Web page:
This post, which was originally part three of a larger report, seeks to assess the national response to child labour in Ethiopia in light of the international standards identified in the previous part of the report. The assessment principally focuses on the ratification of international instruments relevant to child labour and harmonization of legislation with their stipulations. Since Ethiopia does not yet have a comprehensive policy on child labour, the assessment does not directly cover issues that have to be addressed though the policy framework.

1.    Ratification of International Instruments

Ethiopia is a signatory to the UDHR and has ratified the major international human rights instruments including the United Nations International Covenant on Civil and Political Rights (1966), United Nations International Covenant on Economic, Social and Cultural Rights (1966), UN Convention on the Elimination of all Forms of Discrimination against Women (1979), and the United Nations Convention on the Rights of the Child (1989) as well as the ACHR and the ACRWC. The ILO Convention Minimum Age Convention 138 (1973) and ILO Convention on the Worst Forms of Child Labour 182 (1999) have also been ratified.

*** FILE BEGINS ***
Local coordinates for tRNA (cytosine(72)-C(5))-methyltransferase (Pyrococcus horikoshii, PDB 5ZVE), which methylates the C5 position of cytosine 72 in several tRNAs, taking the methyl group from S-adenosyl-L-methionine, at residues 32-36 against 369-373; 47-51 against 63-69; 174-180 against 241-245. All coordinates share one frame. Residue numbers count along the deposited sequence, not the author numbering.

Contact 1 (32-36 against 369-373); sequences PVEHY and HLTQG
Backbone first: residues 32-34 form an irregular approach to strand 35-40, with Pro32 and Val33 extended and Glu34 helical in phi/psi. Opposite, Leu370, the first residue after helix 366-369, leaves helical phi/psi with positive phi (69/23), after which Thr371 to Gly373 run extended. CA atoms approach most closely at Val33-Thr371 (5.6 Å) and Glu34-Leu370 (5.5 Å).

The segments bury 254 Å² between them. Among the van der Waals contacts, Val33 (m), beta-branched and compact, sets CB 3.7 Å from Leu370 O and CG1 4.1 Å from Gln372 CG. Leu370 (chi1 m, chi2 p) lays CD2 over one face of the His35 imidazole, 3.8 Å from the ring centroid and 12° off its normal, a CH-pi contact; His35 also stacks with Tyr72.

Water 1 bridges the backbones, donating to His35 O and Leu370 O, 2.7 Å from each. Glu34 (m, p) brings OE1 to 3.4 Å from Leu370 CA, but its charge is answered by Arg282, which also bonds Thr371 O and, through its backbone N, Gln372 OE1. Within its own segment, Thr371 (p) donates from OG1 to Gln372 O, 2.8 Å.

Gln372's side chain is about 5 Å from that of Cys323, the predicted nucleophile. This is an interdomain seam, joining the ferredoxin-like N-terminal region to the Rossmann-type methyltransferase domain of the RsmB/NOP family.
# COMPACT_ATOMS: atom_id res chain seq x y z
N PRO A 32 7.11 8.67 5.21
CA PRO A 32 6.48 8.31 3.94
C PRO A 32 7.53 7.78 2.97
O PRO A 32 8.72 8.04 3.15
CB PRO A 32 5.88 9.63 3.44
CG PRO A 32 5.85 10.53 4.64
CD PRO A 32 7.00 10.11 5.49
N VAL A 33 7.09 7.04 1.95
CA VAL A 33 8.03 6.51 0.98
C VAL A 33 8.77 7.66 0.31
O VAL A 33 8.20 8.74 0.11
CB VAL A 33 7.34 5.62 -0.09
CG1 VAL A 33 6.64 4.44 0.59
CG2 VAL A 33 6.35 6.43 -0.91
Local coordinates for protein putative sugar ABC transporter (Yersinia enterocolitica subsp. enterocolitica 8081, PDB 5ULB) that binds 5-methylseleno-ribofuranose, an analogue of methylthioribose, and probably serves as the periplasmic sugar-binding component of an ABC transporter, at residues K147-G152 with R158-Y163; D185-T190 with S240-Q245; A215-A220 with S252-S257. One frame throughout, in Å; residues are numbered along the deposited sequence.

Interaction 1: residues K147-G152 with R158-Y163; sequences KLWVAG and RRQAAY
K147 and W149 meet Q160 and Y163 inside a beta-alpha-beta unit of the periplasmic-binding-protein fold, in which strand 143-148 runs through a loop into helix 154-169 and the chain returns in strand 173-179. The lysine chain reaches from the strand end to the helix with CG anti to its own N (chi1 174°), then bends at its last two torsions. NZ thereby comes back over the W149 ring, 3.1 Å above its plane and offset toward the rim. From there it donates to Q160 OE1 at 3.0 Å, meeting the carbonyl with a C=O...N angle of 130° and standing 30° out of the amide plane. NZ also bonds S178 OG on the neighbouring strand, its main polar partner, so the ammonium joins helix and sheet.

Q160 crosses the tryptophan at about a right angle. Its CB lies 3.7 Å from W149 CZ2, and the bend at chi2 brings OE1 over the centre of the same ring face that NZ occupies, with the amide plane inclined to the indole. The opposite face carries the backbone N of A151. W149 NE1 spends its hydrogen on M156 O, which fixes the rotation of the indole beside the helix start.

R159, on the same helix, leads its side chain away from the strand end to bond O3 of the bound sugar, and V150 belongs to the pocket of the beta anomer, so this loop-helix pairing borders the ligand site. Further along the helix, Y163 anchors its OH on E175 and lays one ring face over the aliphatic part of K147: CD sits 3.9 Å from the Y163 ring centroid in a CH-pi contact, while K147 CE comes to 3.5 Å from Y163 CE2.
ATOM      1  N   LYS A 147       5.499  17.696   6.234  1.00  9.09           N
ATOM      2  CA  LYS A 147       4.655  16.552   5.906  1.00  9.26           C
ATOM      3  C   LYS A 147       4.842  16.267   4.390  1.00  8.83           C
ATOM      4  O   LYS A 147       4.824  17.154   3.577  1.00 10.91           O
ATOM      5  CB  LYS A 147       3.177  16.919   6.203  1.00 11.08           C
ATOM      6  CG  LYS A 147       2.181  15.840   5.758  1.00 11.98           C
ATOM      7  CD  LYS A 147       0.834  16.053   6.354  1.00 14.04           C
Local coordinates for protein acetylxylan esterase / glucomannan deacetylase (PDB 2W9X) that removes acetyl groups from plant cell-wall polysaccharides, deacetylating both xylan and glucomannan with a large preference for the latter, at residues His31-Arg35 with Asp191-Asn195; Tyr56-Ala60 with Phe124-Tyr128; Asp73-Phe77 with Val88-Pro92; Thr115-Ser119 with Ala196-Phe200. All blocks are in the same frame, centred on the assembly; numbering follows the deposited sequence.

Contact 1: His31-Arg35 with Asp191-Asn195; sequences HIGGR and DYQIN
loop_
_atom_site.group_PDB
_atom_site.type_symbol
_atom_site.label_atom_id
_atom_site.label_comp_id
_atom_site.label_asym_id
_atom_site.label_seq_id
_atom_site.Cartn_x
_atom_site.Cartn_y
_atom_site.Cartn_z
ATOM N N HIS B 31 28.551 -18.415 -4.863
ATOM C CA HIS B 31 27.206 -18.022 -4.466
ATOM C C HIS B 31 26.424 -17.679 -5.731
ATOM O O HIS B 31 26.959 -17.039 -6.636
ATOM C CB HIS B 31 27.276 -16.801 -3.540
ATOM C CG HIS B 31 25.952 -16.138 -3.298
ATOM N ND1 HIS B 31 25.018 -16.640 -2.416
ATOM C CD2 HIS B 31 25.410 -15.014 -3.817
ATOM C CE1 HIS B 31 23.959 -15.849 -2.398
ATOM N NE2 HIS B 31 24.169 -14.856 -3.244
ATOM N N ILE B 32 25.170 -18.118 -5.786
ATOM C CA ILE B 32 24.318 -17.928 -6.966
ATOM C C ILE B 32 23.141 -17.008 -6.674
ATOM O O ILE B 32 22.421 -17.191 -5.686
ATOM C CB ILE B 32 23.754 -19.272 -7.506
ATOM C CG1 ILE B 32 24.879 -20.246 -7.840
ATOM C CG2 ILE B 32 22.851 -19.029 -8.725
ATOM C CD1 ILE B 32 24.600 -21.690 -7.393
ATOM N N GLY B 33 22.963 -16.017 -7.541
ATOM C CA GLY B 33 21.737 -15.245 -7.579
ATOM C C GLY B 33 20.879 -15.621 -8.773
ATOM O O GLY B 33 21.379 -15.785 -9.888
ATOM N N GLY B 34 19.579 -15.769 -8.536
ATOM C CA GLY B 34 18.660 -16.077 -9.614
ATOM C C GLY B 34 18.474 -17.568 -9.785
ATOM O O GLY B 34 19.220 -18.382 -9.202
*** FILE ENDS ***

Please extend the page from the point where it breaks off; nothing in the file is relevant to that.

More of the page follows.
Table 1: Status of Ratification of Major Child Labor Instruments

International Instrument

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Birth registration and rights of the child


1 Introduction

Birth registration is defined as the ‘official recording of a child’s birth by the State’. It is also a lasting and official record of a child’s existence, which usually include the ‘name of the child, date and place of birth, as well as, where possible, the name, age or date of birth, place of usual residence and nationality of both parents.’

Birth registration is an internationally recognised fundamental right, it is recognised under Article 24 of the International Covenant on Civil and Political Rights (ICCPR), which states that ‘every child shall be registered immediately after birth.’ The Convention on the Rights of the Child (CRC) also stipulates that  

[t]he child shall be registered immediately after birth and shall have the right from birth to a name, the right to acquire a nationality and, as far as possible, the right to know and be cared for by his or her parents.